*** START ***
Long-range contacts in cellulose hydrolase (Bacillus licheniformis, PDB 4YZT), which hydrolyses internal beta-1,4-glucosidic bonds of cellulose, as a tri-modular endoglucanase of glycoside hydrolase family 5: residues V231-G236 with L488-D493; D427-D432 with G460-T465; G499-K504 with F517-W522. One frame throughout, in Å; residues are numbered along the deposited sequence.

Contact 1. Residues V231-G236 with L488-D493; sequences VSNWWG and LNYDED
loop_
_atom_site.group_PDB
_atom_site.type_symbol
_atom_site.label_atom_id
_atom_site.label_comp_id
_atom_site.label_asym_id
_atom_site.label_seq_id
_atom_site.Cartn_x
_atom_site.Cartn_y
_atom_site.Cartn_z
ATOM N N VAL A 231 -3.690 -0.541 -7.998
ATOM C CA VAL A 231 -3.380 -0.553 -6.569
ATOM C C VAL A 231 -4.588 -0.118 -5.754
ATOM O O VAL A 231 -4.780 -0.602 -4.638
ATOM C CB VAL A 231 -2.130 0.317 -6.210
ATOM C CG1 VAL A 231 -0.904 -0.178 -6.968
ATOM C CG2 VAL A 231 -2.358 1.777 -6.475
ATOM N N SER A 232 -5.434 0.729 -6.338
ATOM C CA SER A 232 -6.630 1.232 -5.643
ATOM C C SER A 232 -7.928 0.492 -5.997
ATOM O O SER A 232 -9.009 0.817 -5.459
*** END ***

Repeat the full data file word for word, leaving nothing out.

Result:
Long-range contacts in cellulose hydrolase (Bacillus licheniformis, PDB 4YZT), which hydrolyses internal beta-1,4-glucosidic bonds of cellulose, as a tri-modular endoglucanase of glycoside hydrolase family 5: residues V231-G236 with L488-D493; D427-D432 with G460-T465; G499-K504 with F517-W522. One frame throughout, in Å; residues are numbered along the deposited sequence.

Contact 1. Residues V231-G236 with L488-D493; sequences VSNWWG and LNYDED
loop_
_atom_site.group_PDB
_atom_site.type_symbol
_atom_site.label_atom_id
_atom_site.label_comp_id
_atom_site.label_asym_id
_atom_site.label_seq_id
_atom_site.Cartn_x
_atom_site.Cartn_y
_atom_site.Cartn_z
ATOM N N VAL A 231 -3.690 -0.541 -7.998
ATOM C CA VAL A 231 -3.380 -0.553 -6.569
ATOM C C VAL A 231 -4.588 -0.118 -5.754
ATOM O O VAL A 231 -4.780 -0.602 -4.638
ATOM C CB VAL A 231 -2.130 0.317 -6.210
ATOM C CG1 VAL A 231 -0.904 -0.178 -6.968
ATOM C CG2 VAL A 231 -2.358 1.777 -6.475
ATOM N N SER A 232 -5.434 0.729 -6.338
ATOM C CA SER A 232 -6.630 1.232 -5.643
ATOM C C SER A 232 -7.928 0.492 -5.997
ATOM O O SER A 232 -9.009 0.817 -5.459